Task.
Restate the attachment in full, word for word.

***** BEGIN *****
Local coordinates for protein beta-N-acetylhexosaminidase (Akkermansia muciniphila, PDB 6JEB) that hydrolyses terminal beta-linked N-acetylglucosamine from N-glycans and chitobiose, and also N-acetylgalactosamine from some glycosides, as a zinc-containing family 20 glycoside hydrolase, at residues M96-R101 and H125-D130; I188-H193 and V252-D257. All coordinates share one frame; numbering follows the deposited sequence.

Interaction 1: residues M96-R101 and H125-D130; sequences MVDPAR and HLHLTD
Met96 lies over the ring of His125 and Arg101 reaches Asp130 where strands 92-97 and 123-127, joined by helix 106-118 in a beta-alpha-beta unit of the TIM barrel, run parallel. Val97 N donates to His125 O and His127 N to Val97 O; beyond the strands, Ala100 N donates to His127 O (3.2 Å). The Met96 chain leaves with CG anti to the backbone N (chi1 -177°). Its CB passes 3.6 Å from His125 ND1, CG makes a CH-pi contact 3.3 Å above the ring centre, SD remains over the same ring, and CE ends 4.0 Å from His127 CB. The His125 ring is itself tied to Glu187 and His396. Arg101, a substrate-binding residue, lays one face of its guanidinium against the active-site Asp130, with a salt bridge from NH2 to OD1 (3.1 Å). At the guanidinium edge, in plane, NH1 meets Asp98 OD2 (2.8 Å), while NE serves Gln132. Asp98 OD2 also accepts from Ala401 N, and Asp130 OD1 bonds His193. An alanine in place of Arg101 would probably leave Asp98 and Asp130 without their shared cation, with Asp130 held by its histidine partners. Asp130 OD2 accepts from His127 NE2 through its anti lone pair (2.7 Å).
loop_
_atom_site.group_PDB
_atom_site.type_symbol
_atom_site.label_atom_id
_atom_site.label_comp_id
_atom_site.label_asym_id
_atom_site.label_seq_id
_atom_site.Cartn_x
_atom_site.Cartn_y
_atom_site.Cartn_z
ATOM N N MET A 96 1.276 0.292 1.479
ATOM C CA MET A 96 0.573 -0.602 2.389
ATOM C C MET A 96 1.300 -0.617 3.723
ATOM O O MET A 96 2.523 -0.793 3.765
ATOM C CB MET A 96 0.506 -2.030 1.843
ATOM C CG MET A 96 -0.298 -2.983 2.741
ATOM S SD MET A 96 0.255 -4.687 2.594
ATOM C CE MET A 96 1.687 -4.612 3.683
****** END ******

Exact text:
Local coordinates for protein beta-N-acetylhexosaminidase (Akkermansia muciniphila, PDB 6JEB) that hydrolyses terminal beta-linked N-acetylglucosamine from N-glycans and chitobiose, and also N-acetylgalactosamine from some glycosides, as a zinc-containing family 20 glycoside hydrolase, at residues M96-R101 and H125-D130; I188-H193 and V252-D257. All coordinates share one frame; numbering follows the deposited sequence.

Interaction 1: residues M96-R101 and H125-D130; sequences MVDPAR and HLHLTD
Met96 lies over the ring of His125 and Arg101 reaches Asp130 where strands 92-97 and 123-127, joined by helix 106-118 in a beta-alpha-beta unit of the TIM barrel, run parallel. Val97 N donates to His125 O and His127 N to Val97 O; beyond the strands, Ala100 N donates to His127 O (3.2 Å). The Met96 chain leaves with CG anti to the backbone N (chi1 -177°). Its CB passes 3.6 Å from His125 ND1, CG makes a CH-pi contact 3.3 Å above the ring centre, SD remains over the same ring, and CE ends 4.0 Å from His127 CB. The His125 ring is itself tied to Glu187 and His396. Arg101, a substrate-binding residue, lays one face of its guanidinium against the active-site Asp130, with a salt bridge from NH2 to OD1 (3.1 Å). At the guanidinium edge, in plane, NH1 meets Asp98 OD2 (2.8 Å), while NE serves Gln132. Asp98 OD2 also accepts from Ala401 N, and Asp130 OD1 bonds His193. An alanine in place of Arg101 would probably leave Asp98 and Asp130 without their shared cation, with Asp130 held by its histidine partners. Asp130 OD2 accepts from His127 NE2 through its anti lone pair (2.7 Å).
loop_
_atom_site.group_PDB
_atom_site.type_symbol
_atom_site.label_atom_id
_atom_site.label_comp_id
_atom_site.label_asym_id
_atom_site.label_seq_id
_atom_site.Cartn_x
_atom_site.Cartn_y
_atom_site.Cartn_z
ATOM N N MET A 96 1.276 0.292 1.479
ATOM C CA MET A 96 0.573 -0.602 2.389
ATOM C C MET A 96 1.300 -0.617 3.723
ATOM O O MET A 96 2.523 -0.793 3.765
ATOM C CB MET A 96 0.506 -2.030 1.843
ATOM C CG MET A 96 -0.298 -2.983 2.741
ATOM S SD MET A 96 0.255 -4.687 2.594
ATOM C CE MET A 96 1.687 -4.612 3.683